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Luke Glanville headshot

Whitman College is proud to host a constant stream of guest speakers and educators. Many offer on-campus workshops or engage with students in the classroom in addition to their public lectures or events. We ask each speaker to give us a brief insight into their area of expertise.

Luke Glanville is a fellow in the department of international relations at the Australian National University. His research focuses on historical and contemporary questions about duties to protect vulnerable people beyond borders. The author of Sovereignty and the Responsibility to Protect: A New History, he has published articles in journals including International Studies Quarterly, European Journal of International Relations and Ethnics & International Affairs. Glanville is also the coeditor of several books, including Protecting the Displaced and The Responsibility to Protect and International Law.

His campus lecture, "Self-Interest and the Distant Vulnerable," was sponsored by the Henry M. Jackson Endowed Lectureship in International Affairs and the politics department. He agreed to answer one important question for those interested in learning more about the plight of refugees in today's uncertain political climate.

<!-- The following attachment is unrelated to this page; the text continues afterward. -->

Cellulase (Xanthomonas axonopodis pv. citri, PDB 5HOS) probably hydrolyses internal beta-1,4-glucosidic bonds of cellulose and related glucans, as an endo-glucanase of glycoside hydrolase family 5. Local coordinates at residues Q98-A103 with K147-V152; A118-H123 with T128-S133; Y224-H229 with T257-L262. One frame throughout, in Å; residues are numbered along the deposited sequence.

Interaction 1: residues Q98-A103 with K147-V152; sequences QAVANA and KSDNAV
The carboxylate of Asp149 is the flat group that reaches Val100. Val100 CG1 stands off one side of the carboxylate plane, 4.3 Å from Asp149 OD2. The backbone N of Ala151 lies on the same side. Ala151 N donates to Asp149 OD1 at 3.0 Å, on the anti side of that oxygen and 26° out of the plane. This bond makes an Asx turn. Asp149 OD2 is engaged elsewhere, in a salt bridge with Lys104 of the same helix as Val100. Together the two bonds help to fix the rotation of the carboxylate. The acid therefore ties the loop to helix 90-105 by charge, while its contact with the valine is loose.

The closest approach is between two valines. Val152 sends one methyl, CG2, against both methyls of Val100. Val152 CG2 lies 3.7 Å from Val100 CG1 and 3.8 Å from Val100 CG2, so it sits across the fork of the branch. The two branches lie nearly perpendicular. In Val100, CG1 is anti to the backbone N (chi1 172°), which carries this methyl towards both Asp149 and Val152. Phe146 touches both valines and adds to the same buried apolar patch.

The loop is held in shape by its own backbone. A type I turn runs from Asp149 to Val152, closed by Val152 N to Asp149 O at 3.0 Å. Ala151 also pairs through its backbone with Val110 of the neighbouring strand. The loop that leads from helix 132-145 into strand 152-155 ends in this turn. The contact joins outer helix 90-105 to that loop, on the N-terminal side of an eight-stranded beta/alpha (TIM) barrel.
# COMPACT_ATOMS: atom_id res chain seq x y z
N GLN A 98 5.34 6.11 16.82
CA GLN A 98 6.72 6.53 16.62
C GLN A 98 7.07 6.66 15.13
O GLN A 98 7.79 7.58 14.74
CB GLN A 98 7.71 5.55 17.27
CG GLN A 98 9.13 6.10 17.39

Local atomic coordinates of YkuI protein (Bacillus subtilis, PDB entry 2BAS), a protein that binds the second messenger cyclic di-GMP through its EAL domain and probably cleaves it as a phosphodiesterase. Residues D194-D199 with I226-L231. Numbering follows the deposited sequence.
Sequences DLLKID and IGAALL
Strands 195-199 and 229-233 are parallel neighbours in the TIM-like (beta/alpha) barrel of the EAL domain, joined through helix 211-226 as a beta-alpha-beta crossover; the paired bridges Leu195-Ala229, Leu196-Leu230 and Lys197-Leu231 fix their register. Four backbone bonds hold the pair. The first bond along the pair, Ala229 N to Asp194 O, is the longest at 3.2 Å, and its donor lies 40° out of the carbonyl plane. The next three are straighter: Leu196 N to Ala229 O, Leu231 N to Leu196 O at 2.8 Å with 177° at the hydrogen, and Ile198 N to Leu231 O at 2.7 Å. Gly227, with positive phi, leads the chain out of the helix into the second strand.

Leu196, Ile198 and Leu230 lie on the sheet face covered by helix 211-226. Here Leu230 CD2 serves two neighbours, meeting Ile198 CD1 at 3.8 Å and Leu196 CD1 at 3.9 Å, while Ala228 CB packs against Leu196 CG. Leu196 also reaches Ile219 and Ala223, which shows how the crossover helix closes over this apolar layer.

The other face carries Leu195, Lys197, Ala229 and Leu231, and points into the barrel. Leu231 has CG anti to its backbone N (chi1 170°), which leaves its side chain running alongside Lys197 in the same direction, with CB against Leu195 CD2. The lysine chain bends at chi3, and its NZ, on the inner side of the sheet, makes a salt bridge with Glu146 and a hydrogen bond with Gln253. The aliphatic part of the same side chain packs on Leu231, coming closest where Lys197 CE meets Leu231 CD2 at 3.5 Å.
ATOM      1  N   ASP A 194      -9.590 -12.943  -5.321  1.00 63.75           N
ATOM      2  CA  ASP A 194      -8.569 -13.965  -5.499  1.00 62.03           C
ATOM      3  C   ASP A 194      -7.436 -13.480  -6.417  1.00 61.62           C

Given the context of your scholarly work and with current events like the closure of the migrant camp in Calais, France, what are a few poorly understood aspects of the global refugee crisis and how do we challenge negative attitudes toward newcomers?

I've been reading and thinking about the global refugee crisis for some time now and am increasingly convinced that a key part of the solution lies in the conscious cultivation of collective emotions of empathy and dispositions of generosity towards vulnerable strangers in place of emotions of fear and dispositions of individual and national selfishness. German Chancellor Angela Merkel's efforts to cultivate such emotions and dispositions among the German people in 2015 are a useful example of this. Certainly, the eventual backlash within parts of the German population demonstrates the difficulties in sustaining such collective responses to the suffering of strangers over the long-term. But I think there is good reason to believe that concerted moral leadership could over time generate more sustainable and habitual empathetic and generous responses to refugees among wealthy populations. To the extent that we believe that we have a duty to care for strangers, we likewise have a duty to cultivate these emotions so that we are actually inclined to so care for them.

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